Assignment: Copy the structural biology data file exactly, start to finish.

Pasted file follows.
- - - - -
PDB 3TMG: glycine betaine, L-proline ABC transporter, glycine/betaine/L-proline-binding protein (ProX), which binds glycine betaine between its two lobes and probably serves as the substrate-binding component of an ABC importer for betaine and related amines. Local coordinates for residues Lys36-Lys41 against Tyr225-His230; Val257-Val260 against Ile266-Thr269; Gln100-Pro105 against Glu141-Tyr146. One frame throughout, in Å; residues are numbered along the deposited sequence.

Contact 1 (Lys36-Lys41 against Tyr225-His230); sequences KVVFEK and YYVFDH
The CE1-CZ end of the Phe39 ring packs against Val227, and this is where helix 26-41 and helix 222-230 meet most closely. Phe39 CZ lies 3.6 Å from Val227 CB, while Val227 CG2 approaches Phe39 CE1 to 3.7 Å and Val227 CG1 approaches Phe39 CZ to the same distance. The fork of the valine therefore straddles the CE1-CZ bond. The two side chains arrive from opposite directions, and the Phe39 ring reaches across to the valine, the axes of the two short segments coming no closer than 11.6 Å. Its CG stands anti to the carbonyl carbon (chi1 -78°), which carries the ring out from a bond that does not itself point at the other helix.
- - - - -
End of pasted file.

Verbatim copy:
PDB 3TMG: glycine betaine, L-proline ABC transporter, glycine/betaine/L-proline-binding protein (ProX), which binds glycine betaine between its two lobes and probably serves as the substrate-binding component of an ABC importer for betaine and related amines. Local coordinates for residues Lys36-Lys41 against Tyr225-His230; Val257-Val260 against Ile266-Thr269; Gln100-Pro105 against Glu141-Tyr146. One frame throughout, in Å; residues are numbered along the deposited sequence.

Contact 1 (Lys36-Lys41 against Tyr225-His230); sequences KVVFEK and YYVFDH
The CE1-CZ end of the Phe39 ring packs against Val227, and this is where helix 26-41 and helix 222-230 meet most closely. Phe39 CZ lies 3.6 Å from Val227 CB, while Val227 CG2 approaches Phe39 CE1 to 3.7 Å and Val227 CG1 approaches Phe39 CZ to the same distance. The fork of the valine therefore straddles the CE1-CZ bond. The two side chains arrive from opposite directions, and the Phe39 ring reaches across to the valine, the axes of the two short segments coming no closer than 11.6 Å. Its CG stands anti to the carbonyl carbon (chi1 -78°), which carries the ring out from a bond that does not itself point at the other helix.